There may also have been fundamental cultural issues that separated your teams by more than just geography. For example, you might have dealt with workers who viewed the act of challenging ideas as synonymous with challenging leadership, and weren’t comfortable doing it. You might also have been dealing with fresh-out-of-school recruits who didn’t understand your workplace culture, whereas in countries like Argentina, 70% of students work while getting their education– many in IT.
Simply switching to a nearshore model doesn’t completely solve these problems, but it goes a long way toward minimizing them. This is what’s creating all the buzz you’re hearing about nearshoring.
Prioritize bond formation
Once you’ve actually identified nearshoring as a solution, and rectified farshoring as a staffing problem, it can be easy to convince yourself that those ongoing cultural problems will correct themselves. They won’t. It’s essential that you dismantle them, for the sake of everyone’s productivity. The agile model depends too much on trust within the team to leave a culture shift to chance. Fortunately, there are several ways to get off on the right foot.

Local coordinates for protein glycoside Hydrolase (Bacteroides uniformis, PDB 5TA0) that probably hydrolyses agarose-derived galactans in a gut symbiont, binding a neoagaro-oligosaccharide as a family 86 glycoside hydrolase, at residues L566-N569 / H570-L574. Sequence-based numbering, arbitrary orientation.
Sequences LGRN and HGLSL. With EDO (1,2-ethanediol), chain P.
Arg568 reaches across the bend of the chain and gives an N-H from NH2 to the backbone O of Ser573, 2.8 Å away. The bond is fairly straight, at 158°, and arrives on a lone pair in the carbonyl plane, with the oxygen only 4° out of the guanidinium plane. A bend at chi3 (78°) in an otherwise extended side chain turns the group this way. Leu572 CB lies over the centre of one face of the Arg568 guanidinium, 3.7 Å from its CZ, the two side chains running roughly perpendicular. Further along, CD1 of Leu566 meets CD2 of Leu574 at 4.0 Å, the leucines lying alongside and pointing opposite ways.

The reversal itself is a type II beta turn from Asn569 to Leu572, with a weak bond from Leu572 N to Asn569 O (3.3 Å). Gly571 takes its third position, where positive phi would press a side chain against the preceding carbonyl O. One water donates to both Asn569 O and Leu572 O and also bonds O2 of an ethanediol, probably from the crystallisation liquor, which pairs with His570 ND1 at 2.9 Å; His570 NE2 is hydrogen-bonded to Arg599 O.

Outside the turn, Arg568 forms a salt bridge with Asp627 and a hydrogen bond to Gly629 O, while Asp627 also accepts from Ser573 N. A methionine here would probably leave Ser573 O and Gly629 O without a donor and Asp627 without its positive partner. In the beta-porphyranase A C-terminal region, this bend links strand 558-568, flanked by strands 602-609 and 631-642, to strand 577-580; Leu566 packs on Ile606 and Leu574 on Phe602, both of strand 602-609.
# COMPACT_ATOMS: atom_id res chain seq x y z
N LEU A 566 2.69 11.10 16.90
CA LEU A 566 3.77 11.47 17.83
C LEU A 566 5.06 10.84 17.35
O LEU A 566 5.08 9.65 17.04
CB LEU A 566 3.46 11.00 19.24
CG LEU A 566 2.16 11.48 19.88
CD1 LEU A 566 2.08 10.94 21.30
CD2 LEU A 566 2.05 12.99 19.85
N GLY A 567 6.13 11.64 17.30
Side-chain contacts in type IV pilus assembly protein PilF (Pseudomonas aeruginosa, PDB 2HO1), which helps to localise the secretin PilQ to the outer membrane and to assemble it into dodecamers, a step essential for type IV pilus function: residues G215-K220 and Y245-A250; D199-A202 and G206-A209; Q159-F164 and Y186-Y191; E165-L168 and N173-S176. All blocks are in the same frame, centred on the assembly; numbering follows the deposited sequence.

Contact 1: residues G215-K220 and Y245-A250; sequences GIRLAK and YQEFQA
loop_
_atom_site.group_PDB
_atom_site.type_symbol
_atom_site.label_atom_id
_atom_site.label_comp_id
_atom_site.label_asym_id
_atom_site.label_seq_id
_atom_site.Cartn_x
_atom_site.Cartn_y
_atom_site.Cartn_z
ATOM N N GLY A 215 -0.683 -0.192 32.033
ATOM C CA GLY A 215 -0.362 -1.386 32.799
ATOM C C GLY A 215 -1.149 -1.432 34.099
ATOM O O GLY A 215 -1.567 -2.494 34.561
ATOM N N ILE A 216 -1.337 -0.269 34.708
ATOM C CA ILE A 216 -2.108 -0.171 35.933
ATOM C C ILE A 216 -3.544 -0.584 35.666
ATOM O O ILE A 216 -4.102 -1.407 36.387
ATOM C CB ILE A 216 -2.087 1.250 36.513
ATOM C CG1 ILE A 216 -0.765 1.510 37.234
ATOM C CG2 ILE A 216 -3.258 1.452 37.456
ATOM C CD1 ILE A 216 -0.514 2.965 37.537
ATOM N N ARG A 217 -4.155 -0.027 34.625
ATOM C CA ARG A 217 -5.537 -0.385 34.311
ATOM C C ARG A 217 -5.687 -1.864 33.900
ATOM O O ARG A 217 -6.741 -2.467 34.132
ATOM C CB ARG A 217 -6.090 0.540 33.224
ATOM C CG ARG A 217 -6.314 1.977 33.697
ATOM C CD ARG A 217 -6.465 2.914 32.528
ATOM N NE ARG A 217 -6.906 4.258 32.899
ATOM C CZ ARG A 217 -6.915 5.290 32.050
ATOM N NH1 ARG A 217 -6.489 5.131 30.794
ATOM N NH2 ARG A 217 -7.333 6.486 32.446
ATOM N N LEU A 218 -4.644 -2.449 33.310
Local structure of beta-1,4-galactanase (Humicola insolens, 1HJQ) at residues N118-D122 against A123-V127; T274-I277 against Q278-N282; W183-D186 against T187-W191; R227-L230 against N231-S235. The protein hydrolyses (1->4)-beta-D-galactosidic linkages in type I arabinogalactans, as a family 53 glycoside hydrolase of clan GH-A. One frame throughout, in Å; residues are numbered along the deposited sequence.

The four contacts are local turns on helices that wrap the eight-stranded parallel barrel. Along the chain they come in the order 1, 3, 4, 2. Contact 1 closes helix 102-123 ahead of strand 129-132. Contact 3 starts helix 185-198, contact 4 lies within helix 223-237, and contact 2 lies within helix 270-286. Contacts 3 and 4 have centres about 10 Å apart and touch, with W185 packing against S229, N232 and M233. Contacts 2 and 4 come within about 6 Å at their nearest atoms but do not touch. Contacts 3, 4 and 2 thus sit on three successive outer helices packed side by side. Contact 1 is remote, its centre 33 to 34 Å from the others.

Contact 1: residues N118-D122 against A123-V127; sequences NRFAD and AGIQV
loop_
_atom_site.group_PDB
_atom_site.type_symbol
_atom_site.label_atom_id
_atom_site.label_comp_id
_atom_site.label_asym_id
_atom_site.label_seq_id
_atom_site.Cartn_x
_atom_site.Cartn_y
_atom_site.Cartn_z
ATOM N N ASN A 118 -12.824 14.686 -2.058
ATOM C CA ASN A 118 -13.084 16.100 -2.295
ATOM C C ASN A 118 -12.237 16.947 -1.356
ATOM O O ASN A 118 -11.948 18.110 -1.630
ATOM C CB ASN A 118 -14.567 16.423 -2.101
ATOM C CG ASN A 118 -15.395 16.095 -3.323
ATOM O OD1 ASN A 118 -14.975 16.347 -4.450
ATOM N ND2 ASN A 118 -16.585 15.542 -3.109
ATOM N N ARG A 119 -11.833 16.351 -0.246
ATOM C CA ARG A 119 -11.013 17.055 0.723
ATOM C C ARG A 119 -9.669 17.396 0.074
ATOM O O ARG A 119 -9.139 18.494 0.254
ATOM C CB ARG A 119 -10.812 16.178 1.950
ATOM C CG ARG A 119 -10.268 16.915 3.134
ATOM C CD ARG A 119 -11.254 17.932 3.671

While you may not be able to get your entire nearshore/onshore team in one room, you can get them all on the same page. Use Skype to host a dual-location meal. Remember that dispersed teams don’t get the chance to chat in person throughout the work day: build time into virtual meetings and activities for some casual back-and-forth. You could choose an online game to play as a bonding exercise. There are also plenty of online activities specifically geared toward team building; those are sometimes geared toward accomplishing specific outcomes, so make sure you know what your goals are for your team before lobbing one at them!